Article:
It’s traffic and trafficking. Five on a moto and a truck piled high. It’s tai chi as you cross the street. It’s hanging on for dear life.

Cambodia is bats and spiders, snakes and mice. So many damn mice. It’s monkeys and elephants, lizards and butterflies. It’s plankton that glow in the dark.

It’s protractors and white out. Perfectly straight lines and meticulously taken notes. A sea of blue and white as children parade to school. Cambodia is a head ducked with respect, a face that’s been saved. Cambodia is so many vowels that all sound the same.

It’s squat toilets and no toilet paper. Stilted houses and burning trash. It’s life in a garbage dump, in its most literal sense. Cambodia is open defecation. It’s polluted rivers and a toxic lake.

Cambodia is rice farmers. Factory workers. Small business owners. Cambodia is a yay with a checkered kroma tied on her hairless head. A grandfather speaking French under his breath. It’s a teacher trying to do the right thing. A mother standing up for her community. Cambodia is a seller in the market, giving a discount and a smile. It’s a tour guide, beaming with pride.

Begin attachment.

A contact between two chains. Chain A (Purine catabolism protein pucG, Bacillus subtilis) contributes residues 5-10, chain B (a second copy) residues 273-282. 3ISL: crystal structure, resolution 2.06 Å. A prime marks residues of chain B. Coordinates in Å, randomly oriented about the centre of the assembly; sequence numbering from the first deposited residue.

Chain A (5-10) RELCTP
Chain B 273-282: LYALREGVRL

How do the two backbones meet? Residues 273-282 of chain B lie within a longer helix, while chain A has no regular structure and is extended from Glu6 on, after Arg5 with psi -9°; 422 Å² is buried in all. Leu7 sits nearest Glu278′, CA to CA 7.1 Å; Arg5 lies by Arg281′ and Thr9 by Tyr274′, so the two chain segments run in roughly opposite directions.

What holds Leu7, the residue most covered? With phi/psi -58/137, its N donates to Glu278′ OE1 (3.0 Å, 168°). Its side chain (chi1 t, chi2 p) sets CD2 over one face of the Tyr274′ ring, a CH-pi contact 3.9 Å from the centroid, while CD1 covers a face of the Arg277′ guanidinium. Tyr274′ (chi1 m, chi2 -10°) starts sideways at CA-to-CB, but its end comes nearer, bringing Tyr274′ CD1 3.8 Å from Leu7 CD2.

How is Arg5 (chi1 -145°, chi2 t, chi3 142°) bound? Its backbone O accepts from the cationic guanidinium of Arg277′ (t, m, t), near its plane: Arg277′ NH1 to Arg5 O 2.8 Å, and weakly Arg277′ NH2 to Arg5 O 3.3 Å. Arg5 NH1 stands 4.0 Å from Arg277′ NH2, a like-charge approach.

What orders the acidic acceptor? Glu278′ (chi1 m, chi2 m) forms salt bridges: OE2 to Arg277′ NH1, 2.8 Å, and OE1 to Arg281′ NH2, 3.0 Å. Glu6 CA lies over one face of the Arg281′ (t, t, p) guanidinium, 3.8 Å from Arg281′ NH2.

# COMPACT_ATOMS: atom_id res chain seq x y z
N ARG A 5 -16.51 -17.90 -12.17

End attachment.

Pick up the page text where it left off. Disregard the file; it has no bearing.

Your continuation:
Cambodia is exhilarating, inspiring and exhausting.

And, for now, Cambodia is my home.



Vietnam Vacation: Learning about the American War

28 04 2012

As we planned for our vacation to Vietnam, I knew a significant part of the trip would be devoted to history of the Vietnam War. First, I am always interested in seeing a completely different perspective than I’m used to. Second, seeing where my Dad served and learning more about the Vietnam context in which he served was important to me. Lastly, I expected the war to be fully on display due both to its impact on the country and because of the communist/socialist tendency to focus on “the struggle.”